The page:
The classic wort production uses very well modified distilling malt with low protein level (max 10%). Two reasons: lower protein deliver higher extract and proteins are contaminating the burner coils in the stills . Crusted malt is mixed with hot water entering the mash tun to achieve a mashing temperature of 63°C. The ideal maximum activity of ß-amylasis. A rake is mixing the mash and after half an hour one start draining off by decantation. To wash out the rest extract hot water is added in 3 sparges, the last one at 90°C. The wort is cooled down to below 30°C and collected in the wash tun for fermentation.

Because the first (main)wort runs off at 63°C and the wort is not cooked as in the beer process but only cooled down, amylase activity continues in the wash tun (fermentation). During a couple of days a wash of aprox 10 to 15% alcohol is obtained. Tanks to the still limited activity of the amylase enzymes almost all amylose and amylo-pectine has been converted to fermentable sugars. Yeast used for fermentation is often a mix of own raised specific yeast mixed with yeast used for brewing and even baking.

As in the picture below, the concentration of alcohol happens in minimal 2 distillations.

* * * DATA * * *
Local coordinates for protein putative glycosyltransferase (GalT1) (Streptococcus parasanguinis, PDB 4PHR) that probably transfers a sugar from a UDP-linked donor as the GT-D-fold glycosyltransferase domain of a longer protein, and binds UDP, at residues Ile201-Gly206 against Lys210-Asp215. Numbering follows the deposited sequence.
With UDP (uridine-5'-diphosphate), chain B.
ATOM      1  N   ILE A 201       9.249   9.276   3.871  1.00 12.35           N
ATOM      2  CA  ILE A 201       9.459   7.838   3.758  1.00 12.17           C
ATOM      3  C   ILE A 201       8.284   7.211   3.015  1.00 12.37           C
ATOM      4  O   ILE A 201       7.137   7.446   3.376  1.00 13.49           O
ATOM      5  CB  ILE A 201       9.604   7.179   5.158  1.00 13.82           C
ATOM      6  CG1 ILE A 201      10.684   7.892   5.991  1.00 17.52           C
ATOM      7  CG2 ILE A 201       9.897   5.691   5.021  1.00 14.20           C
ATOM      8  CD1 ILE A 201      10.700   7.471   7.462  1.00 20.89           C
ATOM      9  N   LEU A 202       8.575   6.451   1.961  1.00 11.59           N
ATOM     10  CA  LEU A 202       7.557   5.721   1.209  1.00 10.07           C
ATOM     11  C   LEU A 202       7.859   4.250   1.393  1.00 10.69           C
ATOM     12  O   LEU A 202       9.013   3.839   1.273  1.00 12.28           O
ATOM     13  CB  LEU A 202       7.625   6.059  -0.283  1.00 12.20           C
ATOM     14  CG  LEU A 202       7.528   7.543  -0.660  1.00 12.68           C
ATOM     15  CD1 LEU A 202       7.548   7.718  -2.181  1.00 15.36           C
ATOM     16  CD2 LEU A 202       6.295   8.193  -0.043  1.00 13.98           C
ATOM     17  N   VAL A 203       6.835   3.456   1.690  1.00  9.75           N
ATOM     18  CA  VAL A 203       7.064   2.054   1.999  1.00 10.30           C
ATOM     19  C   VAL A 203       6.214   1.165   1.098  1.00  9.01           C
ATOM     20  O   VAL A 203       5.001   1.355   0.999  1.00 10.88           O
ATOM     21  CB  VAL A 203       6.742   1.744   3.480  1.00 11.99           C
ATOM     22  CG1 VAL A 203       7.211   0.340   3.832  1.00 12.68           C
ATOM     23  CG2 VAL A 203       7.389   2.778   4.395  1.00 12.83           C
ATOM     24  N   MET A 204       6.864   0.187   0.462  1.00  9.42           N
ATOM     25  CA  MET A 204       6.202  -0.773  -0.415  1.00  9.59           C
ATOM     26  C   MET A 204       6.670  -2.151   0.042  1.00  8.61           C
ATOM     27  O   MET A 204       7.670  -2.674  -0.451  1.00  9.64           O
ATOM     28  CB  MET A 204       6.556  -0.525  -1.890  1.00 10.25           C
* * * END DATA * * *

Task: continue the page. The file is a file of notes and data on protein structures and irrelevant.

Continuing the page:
Main goal is to reduce volume and contrate alcohol. The heavy boiling gets beside alcohol and water also heavy fusel oils.

Purification of the low wines happens in the next step and in the spirit still. According to British law all piping and pot stills have to be padlocked. This makes it impossible to check organoleptic control on flavours and alcohol by the stillmen. Therefore a lot of measuring is happening in the spirit safe, no tasting is possible. There is only a certain window in the distilling process suitable for further spirit collection (the middle cut). The first condensate in the beginning of the distillation (foreshots) contain a lot of aldehydes. The middle cut is what the distiller wants as crude spirit. At the end of the distillation the fusel oils evaporate. Both fusel oils and foreshots are lead back to the low wines receiver in order to re-process and recuperate the alcohol.